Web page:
Jesus is the Messiah, the Lord.” Can Jesus, a Jew of Nazareth, a man like others, living in a known family of a small town, be the messenger chosen by God from all eternity? Can he be “the Son of Man sitting at the right hand of the power of God and coming in the clouds of heaven” (Matthew 26.64). Then Jesus would be Lord, just like God. Jesus would be God!

Is the Holy Spirit God?

At the same time, the salvation promised by God, accomplished by Jesus Christ, would come into the Christian life through a third actor, the Holy Spirit, who has the same divine nature as the other two. But then, what allows us to say that Jesus Christ, this man called God or Lord, has a nature totally different from pagan deities?

Trinitarian monotheism and plurality of persons

A double challenge for the Jew and the Gentile

– Letting the Jew understand that the Trinitarian monotheism is consistent with some notion of plurality without falling into polytheism
– Showing the pagan, inclined to accept a multiplicity of deities, what is the specificity of the biblical Trinity both as a principle and in its persons.

A work of salvation common to three persons, but designed by one God

If the work of salvation, jointly carried out by the three persons, can be a strong indication of their common divinity, how can we recognize that this unity has its origin in one God?
How can we then reconcile this plurality of persons and therefore of actions with a fundamental monotheism?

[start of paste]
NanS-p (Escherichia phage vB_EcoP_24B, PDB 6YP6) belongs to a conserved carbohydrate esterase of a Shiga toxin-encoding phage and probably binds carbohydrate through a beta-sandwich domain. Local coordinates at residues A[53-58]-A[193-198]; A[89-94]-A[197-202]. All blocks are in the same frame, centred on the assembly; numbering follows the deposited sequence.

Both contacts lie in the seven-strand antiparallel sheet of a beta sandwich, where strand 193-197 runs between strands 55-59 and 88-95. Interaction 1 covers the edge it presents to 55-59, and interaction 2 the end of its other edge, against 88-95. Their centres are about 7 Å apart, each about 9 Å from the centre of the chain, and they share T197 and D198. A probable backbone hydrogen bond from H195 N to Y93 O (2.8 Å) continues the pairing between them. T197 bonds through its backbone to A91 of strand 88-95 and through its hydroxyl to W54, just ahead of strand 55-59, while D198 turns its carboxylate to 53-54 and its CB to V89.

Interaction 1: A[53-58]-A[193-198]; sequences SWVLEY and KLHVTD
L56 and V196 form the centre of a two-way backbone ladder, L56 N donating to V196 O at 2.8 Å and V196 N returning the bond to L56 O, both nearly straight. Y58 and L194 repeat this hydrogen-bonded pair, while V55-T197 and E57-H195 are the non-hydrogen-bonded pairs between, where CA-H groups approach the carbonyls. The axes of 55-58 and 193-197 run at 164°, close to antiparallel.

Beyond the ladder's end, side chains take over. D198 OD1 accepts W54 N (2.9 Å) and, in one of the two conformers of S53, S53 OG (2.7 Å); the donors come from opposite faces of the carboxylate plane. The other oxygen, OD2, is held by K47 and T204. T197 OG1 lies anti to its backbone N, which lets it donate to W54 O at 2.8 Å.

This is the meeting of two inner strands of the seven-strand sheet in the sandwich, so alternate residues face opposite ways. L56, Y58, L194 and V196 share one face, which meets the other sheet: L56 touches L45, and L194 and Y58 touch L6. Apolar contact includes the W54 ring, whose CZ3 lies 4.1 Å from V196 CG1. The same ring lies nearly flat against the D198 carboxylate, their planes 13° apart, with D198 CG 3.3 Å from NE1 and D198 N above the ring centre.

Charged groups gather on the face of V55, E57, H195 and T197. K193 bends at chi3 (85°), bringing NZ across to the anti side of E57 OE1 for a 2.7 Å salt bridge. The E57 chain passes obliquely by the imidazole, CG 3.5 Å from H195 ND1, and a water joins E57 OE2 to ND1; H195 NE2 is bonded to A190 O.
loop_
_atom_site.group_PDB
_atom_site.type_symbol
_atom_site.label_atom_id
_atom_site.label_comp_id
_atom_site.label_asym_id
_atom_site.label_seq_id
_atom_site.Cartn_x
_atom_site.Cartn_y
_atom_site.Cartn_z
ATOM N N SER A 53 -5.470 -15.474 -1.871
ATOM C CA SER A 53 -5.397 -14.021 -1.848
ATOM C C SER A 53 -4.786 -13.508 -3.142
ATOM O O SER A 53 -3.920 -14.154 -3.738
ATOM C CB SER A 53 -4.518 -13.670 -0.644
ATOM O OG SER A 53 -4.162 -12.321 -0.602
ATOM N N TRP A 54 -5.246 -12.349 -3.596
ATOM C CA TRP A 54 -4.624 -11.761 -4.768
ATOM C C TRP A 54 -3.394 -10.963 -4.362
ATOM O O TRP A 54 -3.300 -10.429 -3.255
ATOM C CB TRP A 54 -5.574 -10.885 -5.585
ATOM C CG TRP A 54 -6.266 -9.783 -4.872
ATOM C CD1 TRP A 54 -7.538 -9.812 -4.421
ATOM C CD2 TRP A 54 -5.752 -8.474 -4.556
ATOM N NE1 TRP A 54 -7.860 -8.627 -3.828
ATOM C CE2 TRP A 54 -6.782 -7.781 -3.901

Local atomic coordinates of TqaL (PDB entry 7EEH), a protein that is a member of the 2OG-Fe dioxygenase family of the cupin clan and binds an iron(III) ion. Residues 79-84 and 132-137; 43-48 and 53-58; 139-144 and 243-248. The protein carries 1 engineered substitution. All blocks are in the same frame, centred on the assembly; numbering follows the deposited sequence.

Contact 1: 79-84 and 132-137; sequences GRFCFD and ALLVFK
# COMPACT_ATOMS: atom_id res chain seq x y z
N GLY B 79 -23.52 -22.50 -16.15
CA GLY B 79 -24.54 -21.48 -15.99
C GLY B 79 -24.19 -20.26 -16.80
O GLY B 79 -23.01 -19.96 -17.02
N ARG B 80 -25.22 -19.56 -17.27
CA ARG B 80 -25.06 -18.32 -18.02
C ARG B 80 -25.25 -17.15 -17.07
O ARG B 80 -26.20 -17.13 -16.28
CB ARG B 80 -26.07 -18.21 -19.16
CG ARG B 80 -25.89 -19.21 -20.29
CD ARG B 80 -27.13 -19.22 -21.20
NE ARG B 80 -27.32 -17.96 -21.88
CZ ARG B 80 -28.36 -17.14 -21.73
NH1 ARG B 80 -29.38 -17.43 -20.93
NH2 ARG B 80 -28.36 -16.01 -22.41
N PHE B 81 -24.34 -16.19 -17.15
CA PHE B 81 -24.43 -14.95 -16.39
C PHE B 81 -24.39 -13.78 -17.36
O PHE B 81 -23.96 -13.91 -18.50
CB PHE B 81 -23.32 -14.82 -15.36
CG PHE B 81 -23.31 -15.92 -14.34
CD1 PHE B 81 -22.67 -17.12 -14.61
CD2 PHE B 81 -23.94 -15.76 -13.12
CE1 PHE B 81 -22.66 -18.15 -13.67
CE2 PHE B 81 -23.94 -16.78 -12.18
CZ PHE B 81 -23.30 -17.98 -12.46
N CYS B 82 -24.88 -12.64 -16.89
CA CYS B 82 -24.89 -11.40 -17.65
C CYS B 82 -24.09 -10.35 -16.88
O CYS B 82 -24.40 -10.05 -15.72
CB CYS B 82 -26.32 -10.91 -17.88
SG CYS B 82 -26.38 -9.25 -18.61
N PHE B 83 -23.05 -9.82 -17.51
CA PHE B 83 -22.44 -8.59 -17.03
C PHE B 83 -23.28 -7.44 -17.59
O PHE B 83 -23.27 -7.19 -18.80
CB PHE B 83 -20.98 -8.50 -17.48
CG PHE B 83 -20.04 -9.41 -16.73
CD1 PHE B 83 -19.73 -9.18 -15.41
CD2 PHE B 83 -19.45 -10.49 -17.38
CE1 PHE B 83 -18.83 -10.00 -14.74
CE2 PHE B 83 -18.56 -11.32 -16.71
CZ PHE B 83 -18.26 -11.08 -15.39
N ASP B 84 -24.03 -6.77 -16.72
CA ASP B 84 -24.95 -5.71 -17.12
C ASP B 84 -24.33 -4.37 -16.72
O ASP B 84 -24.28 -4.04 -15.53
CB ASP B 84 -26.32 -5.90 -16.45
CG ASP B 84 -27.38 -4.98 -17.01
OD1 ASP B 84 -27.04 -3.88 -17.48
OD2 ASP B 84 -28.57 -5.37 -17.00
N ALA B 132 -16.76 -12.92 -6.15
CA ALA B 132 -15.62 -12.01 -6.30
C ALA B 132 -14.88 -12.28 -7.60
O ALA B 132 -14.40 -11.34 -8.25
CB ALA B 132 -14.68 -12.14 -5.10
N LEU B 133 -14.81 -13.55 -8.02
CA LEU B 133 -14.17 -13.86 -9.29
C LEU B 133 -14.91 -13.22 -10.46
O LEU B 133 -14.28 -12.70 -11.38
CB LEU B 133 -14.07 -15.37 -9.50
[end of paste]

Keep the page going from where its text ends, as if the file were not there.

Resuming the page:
Specificity of monotheism

– In the Old Testament

It is necessary to first return to monotheism as the base of the Old Testament.

Hear O Israel: the Lord our God, the Lord is one ” (Deuteronomy 6.4), repeats “It is the Lord who is God. Besides him there is no other “(Deuteronomy 4.35 and 39) and Isaiah 46.9” I am God, and there is no other; I am God, and there is none like me. ”

These texts emphasize the unique and specific character of God against the temptation of multiplicity. “Specific” because there is only one true God, the Lord who revealed his name to Moses: “I am who I am.
He is the only one who has all the attributes of divinity. He is not a god among others, the most important perhaps. No he is “I AM”. And he claims to be the only one who exists at the exclusion of all others.

– In the New Testament

This principle is confirmed in the New Testament. To the Jewish scribe who questions him about the greatest commandment, Jesus recalls the monotheistic proclamation of Deuteronomy 6.4:

Hear O Israel, the Lord our God, the Lord is one.”

Three times in pagan context, Paul also says that “there is only one God.”
• against the multiplicity of Corinth idols:

We know that that an idol is nothing at all in the world, and there is no God but one.” (1 Corinthians 8.4)
• when he exhorts the believers in Ephesus to unity:
There is one Lord, one faith, one baptism, one God and Father of all, who is over all and through all and in all”. (Ephesians 4.5-6)
• when he recommends to Timothy to pray for all men:

“For he (God) wants all men to be saved and come to a knowledge of the truth. For there is one God, and one mediator between God and men, the man Jesus Christ.” (1 Timothy 2.4-5)
To be continued

C. S.